Language

$$

L_1 = {w in {0, 1 } ^ ast mid exists x in {0, 1 } ^ ast colon M_w (x) = x

$$

_{($ w $ is an encoding of a DTM, $ M_w $ is the respective DTM.)}

It's not decidable, according to Rice's theorem. However, it is recursively enumerable: a DTM simply chooses a $ x $ for which the condition is fulfilled in a non-deterministic manner.

Consider very similar language

$$

L_2 = {w in {0, 1 } ^ ast mid exists x in {0, 1 } ^ ast colon M_w (x) neq x }

$$

Rice's theorem argues that it is undecidable, but it is also not semi-decidable according to my sources.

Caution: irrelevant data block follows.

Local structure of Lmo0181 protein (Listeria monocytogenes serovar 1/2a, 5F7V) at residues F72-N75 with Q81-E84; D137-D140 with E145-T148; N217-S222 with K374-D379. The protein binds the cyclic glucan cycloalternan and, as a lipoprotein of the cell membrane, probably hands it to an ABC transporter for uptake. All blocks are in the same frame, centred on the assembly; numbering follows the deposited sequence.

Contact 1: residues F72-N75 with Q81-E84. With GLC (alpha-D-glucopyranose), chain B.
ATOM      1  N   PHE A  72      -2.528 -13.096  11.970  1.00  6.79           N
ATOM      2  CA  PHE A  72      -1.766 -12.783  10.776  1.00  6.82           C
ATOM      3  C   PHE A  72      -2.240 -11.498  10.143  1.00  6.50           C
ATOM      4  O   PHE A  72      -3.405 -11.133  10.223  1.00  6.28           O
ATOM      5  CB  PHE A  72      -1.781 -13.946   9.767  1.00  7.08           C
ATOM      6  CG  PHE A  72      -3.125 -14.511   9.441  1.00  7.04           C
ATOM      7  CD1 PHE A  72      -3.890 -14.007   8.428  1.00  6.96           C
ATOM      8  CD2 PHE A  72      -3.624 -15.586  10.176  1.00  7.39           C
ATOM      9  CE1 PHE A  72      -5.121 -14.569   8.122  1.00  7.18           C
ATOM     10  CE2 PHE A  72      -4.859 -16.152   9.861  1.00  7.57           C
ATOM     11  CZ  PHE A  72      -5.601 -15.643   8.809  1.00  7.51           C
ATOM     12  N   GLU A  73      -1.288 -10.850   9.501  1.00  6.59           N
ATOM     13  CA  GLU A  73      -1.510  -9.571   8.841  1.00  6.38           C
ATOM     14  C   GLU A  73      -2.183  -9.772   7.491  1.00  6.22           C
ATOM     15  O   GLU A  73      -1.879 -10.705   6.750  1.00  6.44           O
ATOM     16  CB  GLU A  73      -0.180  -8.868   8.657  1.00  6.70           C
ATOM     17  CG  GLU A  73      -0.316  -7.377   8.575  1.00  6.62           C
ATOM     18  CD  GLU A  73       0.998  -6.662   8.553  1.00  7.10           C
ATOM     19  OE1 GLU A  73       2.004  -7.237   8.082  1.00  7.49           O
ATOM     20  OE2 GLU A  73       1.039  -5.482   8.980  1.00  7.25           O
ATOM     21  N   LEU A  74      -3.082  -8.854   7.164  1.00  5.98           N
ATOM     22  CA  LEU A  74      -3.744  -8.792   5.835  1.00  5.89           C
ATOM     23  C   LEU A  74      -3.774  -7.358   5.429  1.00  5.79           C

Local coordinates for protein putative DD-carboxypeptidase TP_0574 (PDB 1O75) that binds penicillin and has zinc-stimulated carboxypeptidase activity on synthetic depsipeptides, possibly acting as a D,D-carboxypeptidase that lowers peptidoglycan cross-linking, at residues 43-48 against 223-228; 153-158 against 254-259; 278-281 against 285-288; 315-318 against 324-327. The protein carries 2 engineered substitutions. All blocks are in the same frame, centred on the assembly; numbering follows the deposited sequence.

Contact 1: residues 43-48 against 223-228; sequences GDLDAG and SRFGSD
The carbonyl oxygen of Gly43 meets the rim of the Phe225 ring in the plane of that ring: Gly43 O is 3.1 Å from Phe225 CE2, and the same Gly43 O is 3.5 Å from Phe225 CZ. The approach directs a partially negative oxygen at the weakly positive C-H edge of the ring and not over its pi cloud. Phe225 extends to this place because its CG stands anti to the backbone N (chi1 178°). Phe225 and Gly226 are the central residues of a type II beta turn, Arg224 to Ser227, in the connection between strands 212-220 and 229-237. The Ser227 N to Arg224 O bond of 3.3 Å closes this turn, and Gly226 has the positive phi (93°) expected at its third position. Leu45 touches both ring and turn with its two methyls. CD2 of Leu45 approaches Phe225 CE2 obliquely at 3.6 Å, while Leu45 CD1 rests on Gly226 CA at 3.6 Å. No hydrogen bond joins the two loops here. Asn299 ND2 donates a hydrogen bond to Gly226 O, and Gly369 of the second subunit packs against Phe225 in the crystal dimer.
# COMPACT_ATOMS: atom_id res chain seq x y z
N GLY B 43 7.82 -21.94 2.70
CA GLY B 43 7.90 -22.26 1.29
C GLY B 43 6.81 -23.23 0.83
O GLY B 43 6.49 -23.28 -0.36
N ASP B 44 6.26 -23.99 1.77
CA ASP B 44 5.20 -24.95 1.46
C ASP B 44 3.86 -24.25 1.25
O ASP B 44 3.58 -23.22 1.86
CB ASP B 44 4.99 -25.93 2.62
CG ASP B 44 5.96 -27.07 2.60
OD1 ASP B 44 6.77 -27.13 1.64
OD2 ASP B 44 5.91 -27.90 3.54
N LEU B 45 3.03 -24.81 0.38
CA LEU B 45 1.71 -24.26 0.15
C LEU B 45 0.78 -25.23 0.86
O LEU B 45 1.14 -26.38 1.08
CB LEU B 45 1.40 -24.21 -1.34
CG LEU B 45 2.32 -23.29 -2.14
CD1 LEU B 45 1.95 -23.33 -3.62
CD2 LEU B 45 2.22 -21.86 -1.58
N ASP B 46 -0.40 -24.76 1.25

Why can not we argue $ L_2 $ as we did for $ L_1 $, indicating that a DTM chooses the entry $ x $ in a non-deterministic way, the condition is fulfilled, $ L_2 in mathsf {RE} $?

The proof that $ L_2 not in mathsf {RE} $ performs the reduction $ overline H leq L_2 $, or $ H $ is the problem of stopping. I understand this proof by reduction, but it seems to me to contradict the argument of recursive enumerability that I give above.